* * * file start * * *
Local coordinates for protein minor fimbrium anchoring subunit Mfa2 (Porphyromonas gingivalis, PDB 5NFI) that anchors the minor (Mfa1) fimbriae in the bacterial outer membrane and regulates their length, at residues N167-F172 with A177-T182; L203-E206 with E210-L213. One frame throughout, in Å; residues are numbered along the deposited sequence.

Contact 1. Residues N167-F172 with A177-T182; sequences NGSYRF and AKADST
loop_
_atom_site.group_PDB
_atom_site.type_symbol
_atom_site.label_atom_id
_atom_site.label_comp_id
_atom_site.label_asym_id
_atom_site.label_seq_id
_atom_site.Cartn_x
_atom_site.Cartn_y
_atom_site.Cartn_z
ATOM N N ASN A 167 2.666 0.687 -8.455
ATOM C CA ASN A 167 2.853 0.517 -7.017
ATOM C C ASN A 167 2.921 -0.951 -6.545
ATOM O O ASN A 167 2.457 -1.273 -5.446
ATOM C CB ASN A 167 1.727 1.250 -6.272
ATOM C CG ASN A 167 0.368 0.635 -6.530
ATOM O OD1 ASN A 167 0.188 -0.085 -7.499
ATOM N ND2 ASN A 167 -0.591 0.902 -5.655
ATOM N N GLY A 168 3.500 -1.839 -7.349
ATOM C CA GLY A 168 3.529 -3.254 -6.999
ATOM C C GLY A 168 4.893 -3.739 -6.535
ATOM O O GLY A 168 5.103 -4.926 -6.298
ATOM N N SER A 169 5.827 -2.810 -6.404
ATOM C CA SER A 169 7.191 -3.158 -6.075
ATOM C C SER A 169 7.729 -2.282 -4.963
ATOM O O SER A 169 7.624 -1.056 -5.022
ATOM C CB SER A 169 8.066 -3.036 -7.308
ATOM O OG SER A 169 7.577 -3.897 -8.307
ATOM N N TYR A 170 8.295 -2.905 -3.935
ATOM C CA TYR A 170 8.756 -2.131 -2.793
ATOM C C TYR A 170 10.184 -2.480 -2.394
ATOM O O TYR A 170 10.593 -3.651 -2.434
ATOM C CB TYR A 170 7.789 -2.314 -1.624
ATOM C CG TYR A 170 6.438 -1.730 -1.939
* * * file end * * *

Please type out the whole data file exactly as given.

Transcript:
Local coordinates for protein minor fimbrium anchoring subunit Mfa2 (Porphyromonas gingivalis, PDB 5NFI) that anchors the minor (Mfa1) fimbriae in the bacterial outer membrane and regulates their length, at residues N167-F172 with A177-T182; L203-E206 with E210-L213. One frame throughout, in Å; residues are numbered along the deposited sequence.

Contact 1. Residues N167-F172 with A177-T182; sequences NGSYRF and AKADST
loop_
_atom_site.group_PDB
_atom_site.type_symbol
_atom_site.label_atom_id
_atom_site.label_comp_id
_atom_site.label_asym_id
_atom_site.label_seq_id
_atom_site.Cartn_x
_atom_site.Cartn_y
_atom_site.Cartn_z
ATOM N N ASN A 167 2.666 0.687 -8.455
ATOM C CA ASN A 167 2.853 0.517 -7.017
ATOM C C ASN A 167 2.921 -0.951 -6.545
ATOM O O ASN A 167 2.457 -1.273 -5.446
ATOM C CB ASN A 167 1.727 1.250 -6.272
ATOM C CG ASN A 167 0.368 0.635 -6.530
ATOM O OD1 ASN A 167 0.188 -0.085 -7.499
ATOM N ND2 ASN A 167 -0.591 0.902 -5.655
ATOM N N GLY A 168 3.500 -1.839 -7.349
ATOM C CA GLY A 168 3.529 -3.254 -6.999
ATOM C C GLY A 168 4.893 -3.739 -6.535
ATOM O O GLY A 168 5.103 -4.926 -6.298
ATOM N N SER A 169 5.827 -2.810 -6.404
ATOM C CA SER A 169 7.191 -3.158 -6.075
ATOM C C SER A 169 7.729 -2.282 -4.963
ATOM O O SER A 169 7.624 -1.056 -5.022
ATOM C CB SER A 169 8.066 -3.036 -7.308
ATOM O OG SER A 169 7.577 -3.897 -8.307
ATOM N N TYR A 170 8.295 -2.905 -3.935
ATOM C CA TYR A 170 8.756 -2.131 -2.793
ATOM C C TYR A 170 10.184 -2.480 -2.394
ATOM O O TYR A 170 10.593 -3.651 -2.434
ATOM C CB TYR A 170 7.789 -2.314 -1.624
ATOM C CG TYR A 170 6.438 -1.730 -1.939